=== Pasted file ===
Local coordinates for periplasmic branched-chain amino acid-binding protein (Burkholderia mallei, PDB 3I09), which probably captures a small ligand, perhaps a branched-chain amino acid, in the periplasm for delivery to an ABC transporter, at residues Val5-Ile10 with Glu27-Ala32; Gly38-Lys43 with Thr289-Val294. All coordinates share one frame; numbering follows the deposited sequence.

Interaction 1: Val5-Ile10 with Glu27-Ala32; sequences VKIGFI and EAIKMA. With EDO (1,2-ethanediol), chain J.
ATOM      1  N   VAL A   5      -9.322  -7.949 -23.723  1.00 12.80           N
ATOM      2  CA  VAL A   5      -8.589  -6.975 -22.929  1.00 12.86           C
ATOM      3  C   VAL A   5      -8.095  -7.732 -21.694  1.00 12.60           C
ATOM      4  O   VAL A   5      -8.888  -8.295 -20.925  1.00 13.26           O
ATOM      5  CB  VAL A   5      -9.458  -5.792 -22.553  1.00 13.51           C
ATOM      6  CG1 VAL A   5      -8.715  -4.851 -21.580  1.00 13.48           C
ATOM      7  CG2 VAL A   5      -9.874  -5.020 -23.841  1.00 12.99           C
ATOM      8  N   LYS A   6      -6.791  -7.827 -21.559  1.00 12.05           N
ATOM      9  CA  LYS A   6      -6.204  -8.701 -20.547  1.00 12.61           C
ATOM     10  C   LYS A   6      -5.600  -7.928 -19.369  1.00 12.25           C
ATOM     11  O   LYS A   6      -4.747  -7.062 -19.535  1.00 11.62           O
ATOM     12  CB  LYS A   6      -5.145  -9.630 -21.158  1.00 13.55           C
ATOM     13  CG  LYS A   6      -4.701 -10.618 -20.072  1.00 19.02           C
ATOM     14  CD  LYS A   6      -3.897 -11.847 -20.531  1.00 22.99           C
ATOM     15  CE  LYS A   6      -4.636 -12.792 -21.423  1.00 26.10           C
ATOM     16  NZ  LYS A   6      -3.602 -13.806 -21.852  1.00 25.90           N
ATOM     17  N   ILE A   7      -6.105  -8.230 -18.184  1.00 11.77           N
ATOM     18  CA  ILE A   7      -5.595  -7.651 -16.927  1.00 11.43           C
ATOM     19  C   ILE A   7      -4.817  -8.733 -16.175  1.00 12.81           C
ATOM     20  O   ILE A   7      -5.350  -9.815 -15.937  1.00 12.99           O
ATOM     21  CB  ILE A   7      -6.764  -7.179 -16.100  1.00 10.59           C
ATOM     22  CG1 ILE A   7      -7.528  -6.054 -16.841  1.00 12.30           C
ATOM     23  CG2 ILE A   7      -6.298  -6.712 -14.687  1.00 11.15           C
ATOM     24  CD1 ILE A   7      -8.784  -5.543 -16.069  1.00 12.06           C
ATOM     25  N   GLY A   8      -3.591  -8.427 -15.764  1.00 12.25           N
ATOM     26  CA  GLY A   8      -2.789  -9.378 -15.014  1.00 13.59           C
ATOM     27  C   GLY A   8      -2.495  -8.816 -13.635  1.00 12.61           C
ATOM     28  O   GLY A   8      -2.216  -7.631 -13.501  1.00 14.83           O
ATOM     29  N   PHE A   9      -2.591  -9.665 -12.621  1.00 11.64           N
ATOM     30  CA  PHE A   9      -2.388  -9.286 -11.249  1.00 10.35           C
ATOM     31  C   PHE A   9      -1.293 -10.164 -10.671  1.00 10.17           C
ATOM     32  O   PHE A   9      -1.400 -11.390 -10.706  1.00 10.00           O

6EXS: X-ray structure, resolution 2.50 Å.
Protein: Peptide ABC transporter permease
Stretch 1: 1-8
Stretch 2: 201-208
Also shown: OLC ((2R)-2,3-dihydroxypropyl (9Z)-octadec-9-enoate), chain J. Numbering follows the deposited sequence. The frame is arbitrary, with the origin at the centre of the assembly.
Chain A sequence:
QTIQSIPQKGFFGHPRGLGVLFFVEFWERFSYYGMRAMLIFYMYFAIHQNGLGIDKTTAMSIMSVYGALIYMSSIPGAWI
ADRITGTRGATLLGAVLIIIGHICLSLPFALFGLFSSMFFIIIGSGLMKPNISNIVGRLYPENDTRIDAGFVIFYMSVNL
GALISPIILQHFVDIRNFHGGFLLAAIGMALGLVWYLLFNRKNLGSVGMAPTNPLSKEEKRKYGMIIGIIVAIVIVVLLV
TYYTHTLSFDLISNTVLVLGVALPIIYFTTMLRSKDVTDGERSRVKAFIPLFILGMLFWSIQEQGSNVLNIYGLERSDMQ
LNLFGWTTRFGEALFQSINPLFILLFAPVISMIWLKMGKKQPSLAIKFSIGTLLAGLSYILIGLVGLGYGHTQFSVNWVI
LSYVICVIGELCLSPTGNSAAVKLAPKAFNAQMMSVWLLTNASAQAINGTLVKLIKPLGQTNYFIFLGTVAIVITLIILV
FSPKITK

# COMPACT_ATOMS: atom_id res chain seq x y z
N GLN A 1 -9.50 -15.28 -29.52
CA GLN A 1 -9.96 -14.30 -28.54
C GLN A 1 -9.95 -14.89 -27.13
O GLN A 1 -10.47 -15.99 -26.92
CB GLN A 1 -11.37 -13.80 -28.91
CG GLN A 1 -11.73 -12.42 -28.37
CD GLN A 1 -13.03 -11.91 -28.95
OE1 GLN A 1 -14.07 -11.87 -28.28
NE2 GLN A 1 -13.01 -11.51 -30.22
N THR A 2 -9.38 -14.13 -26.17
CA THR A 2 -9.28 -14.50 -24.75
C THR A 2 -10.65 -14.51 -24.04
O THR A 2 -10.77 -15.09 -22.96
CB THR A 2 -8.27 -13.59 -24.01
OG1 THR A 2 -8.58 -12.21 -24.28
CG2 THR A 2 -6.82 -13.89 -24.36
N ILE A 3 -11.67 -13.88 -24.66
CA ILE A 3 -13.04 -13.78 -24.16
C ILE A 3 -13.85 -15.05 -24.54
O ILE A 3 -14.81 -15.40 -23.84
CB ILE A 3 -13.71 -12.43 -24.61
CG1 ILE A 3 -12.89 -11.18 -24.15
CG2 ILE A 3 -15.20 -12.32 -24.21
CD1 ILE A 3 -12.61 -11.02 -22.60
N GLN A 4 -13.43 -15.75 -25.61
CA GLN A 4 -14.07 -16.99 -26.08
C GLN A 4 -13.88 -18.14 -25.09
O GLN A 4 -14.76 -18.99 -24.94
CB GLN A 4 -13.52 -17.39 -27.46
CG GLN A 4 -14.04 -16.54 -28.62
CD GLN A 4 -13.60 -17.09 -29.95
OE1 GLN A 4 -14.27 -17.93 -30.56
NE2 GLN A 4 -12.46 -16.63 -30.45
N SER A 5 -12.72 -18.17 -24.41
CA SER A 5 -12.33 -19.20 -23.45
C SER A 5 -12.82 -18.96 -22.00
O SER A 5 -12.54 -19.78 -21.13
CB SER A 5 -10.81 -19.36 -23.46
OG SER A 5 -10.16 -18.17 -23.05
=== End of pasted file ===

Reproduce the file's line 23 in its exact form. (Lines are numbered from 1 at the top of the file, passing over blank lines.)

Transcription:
ATOM     21  CB  ILE A   7      -6.764  -7.179 -16.100  1.00 10.59           C